Putin 'much weaker than we think' says John Sweeney
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The Senate voted 95 to one to support ratification of accession documents, easily surpassing the two-thirds majority of 67 votes required to support ratification of the two countries’ accession documents. Sweden and Finland applied for NATO membership in response to the February 24 invasion.
Russia has repeatedly warned both countries against joining the alliance.
US President Joe Biden said in a statement: “This historic vote sends an important signal of the sustained, bipartisan US commitment to NATO, and to ensuring our Alliance is prepared to meet the challenges of today and tomorrow.”
Senate Majority Leader Chuck Schumer announced Tuesday that the vote to approve the resolution of ratification for Sweden and Finland’s application to NATO would take place and said that he had invited the ambassadors from Finland and Sweden to join in the gallery during debate and votes.
Mr Schumer said: “Our NATO alliance is the bedrock that has guaranteed democracy in the western world since the end of World War II.
“This strengthens NATO even further and is particularly needed in light of recent Russian aggression.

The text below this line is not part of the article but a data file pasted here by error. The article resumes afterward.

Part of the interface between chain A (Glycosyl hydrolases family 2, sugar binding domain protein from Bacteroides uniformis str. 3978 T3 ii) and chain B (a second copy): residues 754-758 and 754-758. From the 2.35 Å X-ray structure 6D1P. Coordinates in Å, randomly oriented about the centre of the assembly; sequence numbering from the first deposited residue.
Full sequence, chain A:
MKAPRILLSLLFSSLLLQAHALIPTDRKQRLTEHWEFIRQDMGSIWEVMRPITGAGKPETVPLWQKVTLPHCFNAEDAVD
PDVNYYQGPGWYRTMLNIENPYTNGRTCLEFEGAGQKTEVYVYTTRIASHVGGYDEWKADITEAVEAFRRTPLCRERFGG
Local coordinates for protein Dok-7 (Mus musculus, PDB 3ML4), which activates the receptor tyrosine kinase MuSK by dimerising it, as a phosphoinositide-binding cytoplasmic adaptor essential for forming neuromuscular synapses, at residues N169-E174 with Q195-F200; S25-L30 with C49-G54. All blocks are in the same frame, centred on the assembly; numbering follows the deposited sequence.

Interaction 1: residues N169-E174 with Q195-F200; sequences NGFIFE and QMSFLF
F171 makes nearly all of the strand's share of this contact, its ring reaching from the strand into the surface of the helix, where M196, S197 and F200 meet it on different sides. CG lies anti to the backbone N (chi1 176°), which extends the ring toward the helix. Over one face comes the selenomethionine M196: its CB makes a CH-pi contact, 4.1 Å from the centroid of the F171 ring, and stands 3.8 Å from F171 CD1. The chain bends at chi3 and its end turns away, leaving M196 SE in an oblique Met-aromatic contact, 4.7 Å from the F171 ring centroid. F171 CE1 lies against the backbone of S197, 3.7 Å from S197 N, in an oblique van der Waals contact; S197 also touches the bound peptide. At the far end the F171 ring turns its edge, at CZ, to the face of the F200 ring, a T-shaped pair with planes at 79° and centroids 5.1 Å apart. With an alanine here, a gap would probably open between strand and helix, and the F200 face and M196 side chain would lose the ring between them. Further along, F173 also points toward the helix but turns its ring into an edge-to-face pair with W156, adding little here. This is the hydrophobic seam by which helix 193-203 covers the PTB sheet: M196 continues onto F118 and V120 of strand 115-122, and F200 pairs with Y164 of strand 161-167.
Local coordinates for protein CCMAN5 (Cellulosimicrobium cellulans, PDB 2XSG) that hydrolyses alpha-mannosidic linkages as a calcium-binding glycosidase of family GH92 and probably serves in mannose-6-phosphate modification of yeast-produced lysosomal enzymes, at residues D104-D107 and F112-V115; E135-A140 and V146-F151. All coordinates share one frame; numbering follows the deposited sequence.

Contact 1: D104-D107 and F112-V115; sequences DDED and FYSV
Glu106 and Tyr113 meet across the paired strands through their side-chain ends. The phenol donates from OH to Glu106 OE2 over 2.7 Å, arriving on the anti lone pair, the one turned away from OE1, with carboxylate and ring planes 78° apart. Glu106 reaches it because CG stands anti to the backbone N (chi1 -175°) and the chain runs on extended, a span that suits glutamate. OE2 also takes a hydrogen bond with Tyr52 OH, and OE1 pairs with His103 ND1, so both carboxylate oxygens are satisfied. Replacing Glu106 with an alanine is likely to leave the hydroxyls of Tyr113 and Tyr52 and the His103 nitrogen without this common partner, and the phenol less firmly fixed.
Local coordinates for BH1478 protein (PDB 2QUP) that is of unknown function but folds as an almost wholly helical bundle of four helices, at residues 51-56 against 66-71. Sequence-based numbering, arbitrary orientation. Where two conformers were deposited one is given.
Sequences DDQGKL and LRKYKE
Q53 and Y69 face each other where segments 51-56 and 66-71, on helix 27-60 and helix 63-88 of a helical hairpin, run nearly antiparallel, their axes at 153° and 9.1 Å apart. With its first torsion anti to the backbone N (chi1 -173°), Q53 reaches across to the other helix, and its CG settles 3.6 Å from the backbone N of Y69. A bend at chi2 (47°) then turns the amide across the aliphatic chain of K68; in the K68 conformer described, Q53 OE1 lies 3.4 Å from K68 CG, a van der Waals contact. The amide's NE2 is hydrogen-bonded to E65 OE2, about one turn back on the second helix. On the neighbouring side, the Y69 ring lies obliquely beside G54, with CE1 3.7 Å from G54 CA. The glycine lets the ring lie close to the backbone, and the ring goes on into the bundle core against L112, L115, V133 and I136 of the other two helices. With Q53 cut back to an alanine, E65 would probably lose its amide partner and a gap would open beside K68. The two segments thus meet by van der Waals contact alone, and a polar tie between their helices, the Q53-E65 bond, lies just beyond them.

“When Leader McConnell and I met with the Finnish President and Swedish Prime Minister in May, we committed to do this as fast as we could and certainly before we go home for the August recess.”
Senate Minority Leader Mitch McConnell predicted in remarks on the floor on Wednesday ahead of the vote that it would be, “as decisive as it is bipartisan.”
McConnell argued that admitting Sweden and Finland to NATO will “only strengthen the most successful military alliance in human history.”
McConnell also used his floor time to take aim at lawmakers who do not support the resolution.
He said: “If any senator is looking for a defensible excuse to vote no, I wish them good luck.
“This is a slam dunk for national security that deserves unanimous bipartisan support.”
A State Department spokesperson told CNN: “The next step in the ratification process is for the President to sign an instrument of ratification of the treaty.”
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The spokesperson told CNN: “Once the President has signed an instrument of ratification, that instrument is deposited (in the case of a multilateral treaty) with the treaty’s depositary.”
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